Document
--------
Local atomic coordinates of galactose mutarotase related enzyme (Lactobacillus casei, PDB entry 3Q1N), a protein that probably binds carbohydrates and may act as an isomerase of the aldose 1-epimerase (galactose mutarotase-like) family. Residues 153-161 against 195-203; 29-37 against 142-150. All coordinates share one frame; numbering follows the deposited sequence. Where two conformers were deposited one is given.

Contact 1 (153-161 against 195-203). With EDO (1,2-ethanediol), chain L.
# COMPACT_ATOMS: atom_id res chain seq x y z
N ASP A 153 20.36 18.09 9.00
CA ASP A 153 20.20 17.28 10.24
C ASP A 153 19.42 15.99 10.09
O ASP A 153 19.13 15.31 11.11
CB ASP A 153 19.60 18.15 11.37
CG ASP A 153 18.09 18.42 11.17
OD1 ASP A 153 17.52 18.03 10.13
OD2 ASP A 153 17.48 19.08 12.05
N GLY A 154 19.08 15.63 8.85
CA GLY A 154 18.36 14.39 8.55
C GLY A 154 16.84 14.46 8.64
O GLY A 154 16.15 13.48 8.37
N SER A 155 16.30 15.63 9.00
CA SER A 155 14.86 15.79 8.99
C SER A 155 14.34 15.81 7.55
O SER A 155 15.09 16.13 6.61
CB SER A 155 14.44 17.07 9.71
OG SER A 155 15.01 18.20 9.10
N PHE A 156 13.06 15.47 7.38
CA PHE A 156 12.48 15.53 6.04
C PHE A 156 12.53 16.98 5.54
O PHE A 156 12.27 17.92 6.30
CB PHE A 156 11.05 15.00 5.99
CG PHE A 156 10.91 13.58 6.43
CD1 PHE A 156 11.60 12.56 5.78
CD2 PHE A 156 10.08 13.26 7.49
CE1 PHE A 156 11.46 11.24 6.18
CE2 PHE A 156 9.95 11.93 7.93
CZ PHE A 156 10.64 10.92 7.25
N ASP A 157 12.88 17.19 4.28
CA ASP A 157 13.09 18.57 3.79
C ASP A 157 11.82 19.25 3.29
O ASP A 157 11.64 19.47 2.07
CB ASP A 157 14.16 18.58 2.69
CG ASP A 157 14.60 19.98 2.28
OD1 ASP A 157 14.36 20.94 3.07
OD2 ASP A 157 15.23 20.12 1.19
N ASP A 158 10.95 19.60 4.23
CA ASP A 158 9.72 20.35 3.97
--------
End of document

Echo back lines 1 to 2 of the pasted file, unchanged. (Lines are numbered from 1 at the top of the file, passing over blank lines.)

Local atomic coordinates of galactose mutarotase related enzyme (Lactobacillus casei, PDB entry 3Q1N), a protein that probably binds carbohydrates and may act as an isomerase of the aldose 1-epimerase (galactose mutarotase-like) family. Residues 153-161 against 195-203; 29-37 against 142-150. All coordinates share one frame; numbering follows the deposited sequence. Where two conformers were deposited one is given.

Contact 1 (153-161 against 195-203). With EDO (1,2-ethanediol), chain L.